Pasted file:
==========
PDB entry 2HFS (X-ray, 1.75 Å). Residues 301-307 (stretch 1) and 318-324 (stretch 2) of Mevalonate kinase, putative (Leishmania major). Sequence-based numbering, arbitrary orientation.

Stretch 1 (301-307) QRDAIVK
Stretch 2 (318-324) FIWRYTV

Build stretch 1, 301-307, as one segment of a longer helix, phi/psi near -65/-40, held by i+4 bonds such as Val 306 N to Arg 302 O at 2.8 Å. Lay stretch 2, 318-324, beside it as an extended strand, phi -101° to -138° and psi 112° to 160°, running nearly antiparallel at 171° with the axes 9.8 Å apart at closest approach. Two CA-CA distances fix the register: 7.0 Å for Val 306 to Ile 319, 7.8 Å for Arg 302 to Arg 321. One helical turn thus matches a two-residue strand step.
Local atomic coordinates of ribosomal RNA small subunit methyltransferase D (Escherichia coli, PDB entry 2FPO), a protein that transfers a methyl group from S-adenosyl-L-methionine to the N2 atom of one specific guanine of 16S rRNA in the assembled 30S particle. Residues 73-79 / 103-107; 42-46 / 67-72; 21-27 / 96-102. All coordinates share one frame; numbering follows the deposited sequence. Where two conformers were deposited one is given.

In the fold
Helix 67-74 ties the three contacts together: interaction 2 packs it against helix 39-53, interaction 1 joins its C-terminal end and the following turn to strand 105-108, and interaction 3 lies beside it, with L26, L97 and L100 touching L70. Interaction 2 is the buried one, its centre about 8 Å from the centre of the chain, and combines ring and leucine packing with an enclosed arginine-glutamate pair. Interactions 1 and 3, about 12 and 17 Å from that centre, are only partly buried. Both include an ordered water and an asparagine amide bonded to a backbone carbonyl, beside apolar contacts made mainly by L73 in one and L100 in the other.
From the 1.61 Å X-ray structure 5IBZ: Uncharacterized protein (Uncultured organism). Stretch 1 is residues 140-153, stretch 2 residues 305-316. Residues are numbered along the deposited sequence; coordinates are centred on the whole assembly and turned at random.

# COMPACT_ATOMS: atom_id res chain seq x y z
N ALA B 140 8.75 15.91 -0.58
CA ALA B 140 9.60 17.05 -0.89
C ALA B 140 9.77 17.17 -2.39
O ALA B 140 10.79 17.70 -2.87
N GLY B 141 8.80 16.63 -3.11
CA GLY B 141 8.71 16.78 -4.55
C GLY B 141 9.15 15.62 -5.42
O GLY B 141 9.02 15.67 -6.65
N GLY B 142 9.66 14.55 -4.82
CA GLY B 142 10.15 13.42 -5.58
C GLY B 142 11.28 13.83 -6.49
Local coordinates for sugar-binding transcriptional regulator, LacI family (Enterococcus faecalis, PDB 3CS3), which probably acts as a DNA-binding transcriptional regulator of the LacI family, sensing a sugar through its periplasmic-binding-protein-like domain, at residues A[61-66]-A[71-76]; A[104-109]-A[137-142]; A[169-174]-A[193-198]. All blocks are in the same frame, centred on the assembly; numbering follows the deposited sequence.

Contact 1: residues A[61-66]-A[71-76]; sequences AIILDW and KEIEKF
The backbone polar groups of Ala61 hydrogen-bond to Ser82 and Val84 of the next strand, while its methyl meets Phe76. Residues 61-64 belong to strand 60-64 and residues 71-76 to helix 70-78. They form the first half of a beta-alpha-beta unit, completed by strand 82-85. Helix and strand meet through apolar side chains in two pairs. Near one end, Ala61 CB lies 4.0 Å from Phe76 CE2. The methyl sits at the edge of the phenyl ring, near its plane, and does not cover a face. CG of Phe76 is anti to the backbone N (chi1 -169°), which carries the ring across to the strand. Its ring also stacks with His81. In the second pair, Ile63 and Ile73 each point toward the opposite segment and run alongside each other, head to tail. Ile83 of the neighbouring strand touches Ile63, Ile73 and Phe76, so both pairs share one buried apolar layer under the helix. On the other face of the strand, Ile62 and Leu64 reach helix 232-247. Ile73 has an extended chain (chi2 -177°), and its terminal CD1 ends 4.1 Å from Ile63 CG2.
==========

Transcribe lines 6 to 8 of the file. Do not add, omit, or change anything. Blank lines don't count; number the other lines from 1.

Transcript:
In the fold
Helix 67-74 ties the three contacts together: interaction 2 packs it against helix 39-53, interaction 1 joins its C-terminal end and the following turn to strand 105-108, and interaction 3 lies beside it, with L26, L97 and L100 touching L70. Interaction 2 is the buried one, its centre about 8 Å from the centre of the chain, and combines ring and leucine packing with an enclosed arginine-glutamate pair. Interactions 1 and 3, about 12 and 17 Å from that centre, are only partly buried. Both include an ordered water and an asparagine amide bonded to a backbone carbonyl, beside apolar contacts made mainly by L73 in one and L100 in the other.
From the 1.61 Å X-ray structure 5IBZ: Uncharacterized protein (Uncultured organism). Stretch 1 is residues 140-153, stretch 2 residues 305-316. Residues are numbered along the deposited sequence; coordinates are centred on the whole assembly and turned at random.